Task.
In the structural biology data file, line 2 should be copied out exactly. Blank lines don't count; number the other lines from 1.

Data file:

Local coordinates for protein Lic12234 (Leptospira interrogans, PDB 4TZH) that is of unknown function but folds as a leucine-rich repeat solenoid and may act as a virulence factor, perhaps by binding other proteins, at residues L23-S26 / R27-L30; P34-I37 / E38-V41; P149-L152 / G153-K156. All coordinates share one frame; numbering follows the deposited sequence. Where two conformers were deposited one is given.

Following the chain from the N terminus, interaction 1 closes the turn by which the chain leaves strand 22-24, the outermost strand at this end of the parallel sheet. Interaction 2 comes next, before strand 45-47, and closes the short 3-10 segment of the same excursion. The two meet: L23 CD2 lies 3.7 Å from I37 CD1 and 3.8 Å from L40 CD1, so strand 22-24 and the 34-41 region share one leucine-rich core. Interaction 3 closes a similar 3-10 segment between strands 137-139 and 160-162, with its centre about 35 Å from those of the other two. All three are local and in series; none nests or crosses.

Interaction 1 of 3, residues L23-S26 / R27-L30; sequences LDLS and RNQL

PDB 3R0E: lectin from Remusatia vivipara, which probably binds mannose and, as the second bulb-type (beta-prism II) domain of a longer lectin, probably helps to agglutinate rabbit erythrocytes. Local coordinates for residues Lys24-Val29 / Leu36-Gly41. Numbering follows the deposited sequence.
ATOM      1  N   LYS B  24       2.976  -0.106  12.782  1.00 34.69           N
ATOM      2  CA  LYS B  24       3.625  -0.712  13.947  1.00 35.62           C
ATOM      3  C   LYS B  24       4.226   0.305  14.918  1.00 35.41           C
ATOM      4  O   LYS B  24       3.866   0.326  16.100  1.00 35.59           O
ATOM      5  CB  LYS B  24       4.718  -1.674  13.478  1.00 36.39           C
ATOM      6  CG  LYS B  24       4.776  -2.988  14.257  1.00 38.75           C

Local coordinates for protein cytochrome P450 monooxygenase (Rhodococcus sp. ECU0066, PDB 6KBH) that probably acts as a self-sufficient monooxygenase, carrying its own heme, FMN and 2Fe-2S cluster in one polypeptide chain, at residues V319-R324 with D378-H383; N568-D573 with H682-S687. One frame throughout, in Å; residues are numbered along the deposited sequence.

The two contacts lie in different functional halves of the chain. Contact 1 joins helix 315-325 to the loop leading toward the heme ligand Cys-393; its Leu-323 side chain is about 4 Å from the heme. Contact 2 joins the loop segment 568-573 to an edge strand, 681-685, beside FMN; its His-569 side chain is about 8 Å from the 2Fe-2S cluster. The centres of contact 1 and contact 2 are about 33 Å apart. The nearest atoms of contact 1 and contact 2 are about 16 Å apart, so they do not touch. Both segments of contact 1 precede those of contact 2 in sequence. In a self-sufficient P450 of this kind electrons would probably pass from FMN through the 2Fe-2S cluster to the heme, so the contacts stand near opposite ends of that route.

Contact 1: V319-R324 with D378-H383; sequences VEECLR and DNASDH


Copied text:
Following the chain from the N terminus, interaction 1 closes the turn by which the chain leaves strand 22-24, the outermost strand at this end of the parallel sheet. Interaction 2 comes next, before strand 45-47, and closes the short 3-10 segment of the same excursion. The two meet: L23 CD2 lies 3.7 Å from I37 CD1 and 3.8 Å from L40 CD1, so strand 22-24 and the 34-41 region share one leucine-rich core. Interaction 3 closes a similar 3-10 segment between strands 137-139 and 160-162, with its centre about 35 Å from those of the other two. All three are local and in series; none nests or crosses.